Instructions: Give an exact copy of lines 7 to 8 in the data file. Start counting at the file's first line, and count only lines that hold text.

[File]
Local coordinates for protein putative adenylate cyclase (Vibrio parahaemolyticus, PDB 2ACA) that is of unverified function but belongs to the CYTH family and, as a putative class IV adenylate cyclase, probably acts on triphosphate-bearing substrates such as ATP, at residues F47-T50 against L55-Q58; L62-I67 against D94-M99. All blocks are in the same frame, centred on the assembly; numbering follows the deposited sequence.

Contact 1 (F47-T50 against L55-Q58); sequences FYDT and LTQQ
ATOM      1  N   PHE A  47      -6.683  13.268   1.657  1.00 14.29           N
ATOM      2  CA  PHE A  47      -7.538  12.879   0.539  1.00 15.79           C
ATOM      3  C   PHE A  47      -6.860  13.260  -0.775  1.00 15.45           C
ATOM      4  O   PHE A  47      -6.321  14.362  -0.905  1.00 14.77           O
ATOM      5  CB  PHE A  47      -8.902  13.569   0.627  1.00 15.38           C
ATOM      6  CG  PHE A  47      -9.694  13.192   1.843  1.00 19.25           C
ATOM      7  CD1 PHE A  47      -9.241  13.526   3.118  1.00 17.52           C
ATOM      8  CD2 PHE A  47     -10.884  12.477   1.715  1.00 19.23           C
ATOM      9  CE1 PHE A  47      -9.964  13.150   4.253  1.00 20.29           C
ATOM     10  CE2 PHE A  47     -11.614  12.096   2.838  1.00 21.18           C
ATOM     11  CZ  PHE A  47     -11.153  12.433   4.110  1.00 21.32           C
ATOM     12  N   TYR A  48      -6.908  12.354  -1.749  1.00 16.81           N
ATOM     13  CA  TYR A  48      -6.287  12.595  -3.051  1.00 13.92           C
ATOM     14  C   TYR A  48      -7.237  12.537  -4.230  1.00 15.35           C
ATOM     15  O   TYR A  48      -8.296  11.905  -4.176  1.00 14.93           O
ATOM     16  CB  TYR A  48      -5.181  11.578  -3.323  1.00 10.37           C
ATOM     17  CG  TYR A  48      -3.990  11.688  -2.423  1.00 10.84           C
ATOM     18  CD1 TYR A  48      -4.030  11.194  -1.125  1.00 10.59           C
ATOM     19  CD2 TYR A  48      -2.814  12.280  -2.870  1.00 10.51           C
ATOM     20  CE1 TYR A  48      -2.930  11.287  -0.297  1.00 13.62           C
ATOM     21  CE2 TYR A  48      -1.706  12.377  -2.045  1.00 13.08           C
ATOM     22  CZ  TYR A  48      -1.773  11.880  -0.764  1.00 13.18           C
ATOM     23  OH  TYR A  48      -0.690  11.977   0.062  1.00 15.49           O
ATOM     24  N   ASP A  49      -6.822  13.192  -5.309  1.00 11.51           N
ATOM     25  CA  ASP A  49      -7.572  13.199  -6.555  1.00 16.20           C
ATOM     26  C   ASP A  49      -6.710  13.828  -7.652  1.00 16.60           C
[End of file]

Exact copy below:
ATOM      5  CB  PHE A  47      -8.902  13.569   0.627  1.00 15.38           C
ATOM      6  CG  PHE A  47      -9.694  13.192   1.843  1.00 19.25           C